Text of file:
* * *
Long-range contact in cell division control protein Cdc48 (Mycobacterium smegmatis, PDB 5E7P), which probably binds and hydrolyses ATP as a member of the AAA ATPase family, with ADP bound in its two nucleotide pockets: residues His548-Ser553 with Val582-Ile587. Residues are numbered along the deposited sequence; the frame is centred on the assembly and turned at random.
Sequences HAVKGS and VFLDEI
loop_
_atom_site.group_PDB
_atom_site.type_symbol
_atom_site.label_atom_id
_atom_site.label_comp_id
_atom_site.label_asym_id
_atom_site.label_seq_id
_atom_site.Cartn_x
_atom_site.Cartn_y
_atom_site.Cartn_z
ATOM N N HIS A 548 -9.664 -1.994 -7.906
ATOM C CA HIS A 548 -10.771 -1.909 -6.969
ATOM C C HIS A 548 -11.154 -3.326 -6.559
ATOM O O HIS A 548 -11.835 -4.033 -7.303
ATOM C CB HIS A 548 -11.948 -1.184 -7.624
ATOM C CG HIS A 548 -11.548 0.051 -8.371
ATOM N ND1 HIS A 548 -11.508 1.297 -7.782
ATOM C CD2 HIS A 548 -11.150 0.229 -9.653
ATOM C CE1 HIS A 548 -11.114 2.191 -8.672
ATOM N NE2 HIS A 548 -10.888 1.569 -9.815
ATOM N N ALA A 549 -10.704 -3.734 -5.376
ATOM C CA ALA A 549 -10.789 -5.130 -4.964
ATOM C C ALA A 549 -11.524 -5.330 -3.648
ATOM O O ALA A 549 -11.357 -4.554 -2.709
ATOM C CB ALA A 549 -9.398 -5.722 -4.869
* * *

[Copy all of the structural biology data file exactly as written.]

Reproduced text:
Long-range contact in cell division control protein Cdc48 (Mycobacterium smegmatis, PDB 5E7P), which probably binds and hydrolyses ATP as a member of the AAA ATPase family, with ADP bound in its two nucleotide pockets: residues His548-Ser553 with Val582-Ile587. Residues are numbered along the deposited sequence; the frame is centred on the assembly and turned at random.
Sequences HAVKGS and VFLDEI
loop_
_atom_site.group_PDB
_atom_site.type_symbol
_atom_site.label_atom_id
_atom_site.label_comp_id
_atom_site.label_asym_id
_atom_site.label_seq_id
_atom_site.Cartn_x
_atom_site.Cartn_y
_atom_site.Cartn_z
ATOM N N HIS A 548 -9.664 -1.994 -7.906
ATOM C CA HIS A 548 -10.771 -1.909 -6.969
ATOM C C HIS A 548 -11.154 -3.326 -6.559
ATOM O O HIS A 548 -11.835 -4.033 -7.303
ATOM C CB HIS A 548 -11.948 -1.184 -7.624
ATOM C CG HIS A 548 -11.548 0.051 -8.371
ATOM N ND1 HIS A 548 -11.508 1.297 -7.782
ATOM C CD2 HIS A 548 -11.150 0.229 -9.653
ATOM C CE1 HIS A 548 -11.114 2.191 -8.672
ATOM N NE2 HIS A 548 -10.888 1.569 -9.815
ATOM N N ALA A 549 -10.704 -3.734 -5.376
ATOM C CA ALA A 549 -10.789 -5.130 -4.964
ATOM C C ALA A 549 -11.524 -5.330 -3.648
ATOM O O ALA A 549 -11.357 -4.554 -2.709
ATOM C CB ALA A 549 -9.398 -5.722 -4.869